We hope to get through this region in a few days, and are camped here for a while to arrange for the return of the peons, who are anxious to get back, having had enough of it – and I don’t blame them. We go on with eight animals – three saddle mules, four cargo mules, and a madrinha, a leading animal which keeps the others together. Jack is well and fit and getting stronger every day, even though he suffers a bit from insects.
I myself am bitten or stung by ticks, and these piums, as they call the tiny ones, all over the body. It is Raleigh I am anxious about. He still has one leg in a bandage but won’t go back. So far we have plenty of food and no need to walk, but I am not sure how long this will last. There may be little for the animals to eat as we head further in. I cannot hope to stand up on this journey better than Jack or Raleigh – my extra years tell, though I do my best to make up for it with enthusiasm – but I had to do this.

I calculate that I shall contact the Indians in about a week, perhaps ten days, when we should be able to reach the much talked-about waterfall.

Here we are at Dead Horse Camp, Lat. 110 43’ S and 540 35’ W, the spot where my horse died in 1920. Only his white bones remain. We can bathe ourselves here, but the insects make it a matter of great haste. Nevertheless, the season is good. It is very cold at night and fresh in the morning, but the insects and heat are out in full force come mid-day, and from then until evening it is sheer misery in camp.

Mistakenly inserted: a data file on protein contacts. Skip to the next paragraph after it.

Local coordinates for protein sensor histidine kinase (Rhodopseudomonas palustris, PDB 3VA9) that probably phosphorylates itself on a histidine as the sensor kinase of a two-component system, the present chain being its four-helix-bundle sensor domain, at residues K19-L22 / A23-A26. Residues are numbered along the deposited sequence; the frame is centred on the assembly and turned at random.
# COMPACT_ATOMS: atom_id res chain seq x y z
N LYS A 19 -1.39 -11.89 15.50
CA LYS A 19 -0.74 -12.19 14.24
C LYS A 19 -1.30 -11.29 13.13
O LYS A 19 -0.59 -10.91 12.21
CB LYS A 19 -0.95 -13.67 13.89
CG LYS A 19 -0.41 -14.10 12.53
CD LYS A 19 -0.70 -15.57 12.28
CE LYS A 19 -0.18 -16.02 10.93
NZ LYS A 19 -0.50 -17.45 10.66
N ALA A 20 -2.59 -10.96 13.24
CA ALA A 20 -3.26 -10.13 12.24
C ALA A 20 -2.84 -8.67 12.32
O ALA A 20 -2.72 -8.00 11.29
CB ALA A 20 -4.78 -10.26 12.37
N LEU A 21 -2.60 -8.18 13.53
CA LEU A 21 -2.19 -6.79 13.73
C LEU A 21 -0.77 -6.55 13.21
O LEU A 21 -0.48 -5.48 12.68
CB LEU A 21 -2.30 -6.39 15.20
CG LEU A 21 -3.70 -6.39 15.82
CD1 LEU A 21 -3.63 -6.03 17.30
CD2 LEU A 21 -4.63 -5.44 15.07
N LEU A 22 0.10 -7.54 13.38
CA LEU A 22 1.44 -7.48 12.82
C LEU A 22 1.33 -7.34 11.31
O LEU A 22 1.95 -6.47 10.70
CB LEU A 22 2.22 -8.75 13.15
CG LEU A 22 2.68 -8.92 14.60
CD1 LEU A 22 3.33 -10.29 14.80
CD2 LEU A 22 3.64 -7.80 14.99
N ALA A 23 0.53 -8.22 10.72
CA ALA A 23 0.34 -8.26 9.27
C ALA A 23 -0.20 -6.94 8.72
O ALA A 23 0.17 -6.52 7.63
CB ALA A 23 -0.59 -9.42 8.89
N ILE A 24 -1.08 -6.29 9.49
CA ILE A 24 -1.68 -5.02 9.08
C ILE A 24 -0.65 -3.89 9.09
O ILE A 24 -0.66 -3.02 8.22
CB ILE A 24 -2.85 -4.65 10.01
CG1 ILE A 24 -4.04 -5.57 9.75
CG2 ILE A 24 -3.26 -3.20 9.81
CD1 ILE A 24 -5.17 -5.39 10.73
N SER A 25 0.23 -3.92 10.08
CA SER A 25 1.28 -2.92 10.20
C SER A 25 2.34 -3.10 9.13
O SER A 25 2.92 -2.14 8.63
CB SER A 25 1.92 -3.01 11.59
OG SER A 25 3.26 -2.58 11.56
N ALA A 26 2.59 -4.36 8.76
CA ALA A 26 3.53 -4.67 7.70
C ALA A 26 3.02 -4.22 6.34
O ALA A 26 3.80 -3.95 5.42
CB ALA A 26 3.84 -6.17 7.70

You need have no fear of any failure ….”

Those were the final words of Col. Percy Harrison Fawcett.

Two years passed and nothing was heard from Fawcett nor his team.

This resulted in many expeditions being launched in order to find them.

Mysteriously, each expedition suffered the same fate as Fawcett’s.

Fawcett’s disappearance resulted in a total of 13 expeditions being mounted in which more than a hundred people lost their lives, attempting to find not only Fawcett but the Legendary Lost City of Z as well.

No one knows what exactly happened to Fawcett, his expedition and to more than one hundred people that set out to search for him.

Numerous theories were proposed eventually.

Some say Fawcett and his team were killed by an Amazonian tribe, while otters suggest they may have starved, drowned, or suffered a disease. There are some who also say that they may have been robbed and killed by bandits in the region.

Featured Image Credit: Leon Tukker. Posted with permission.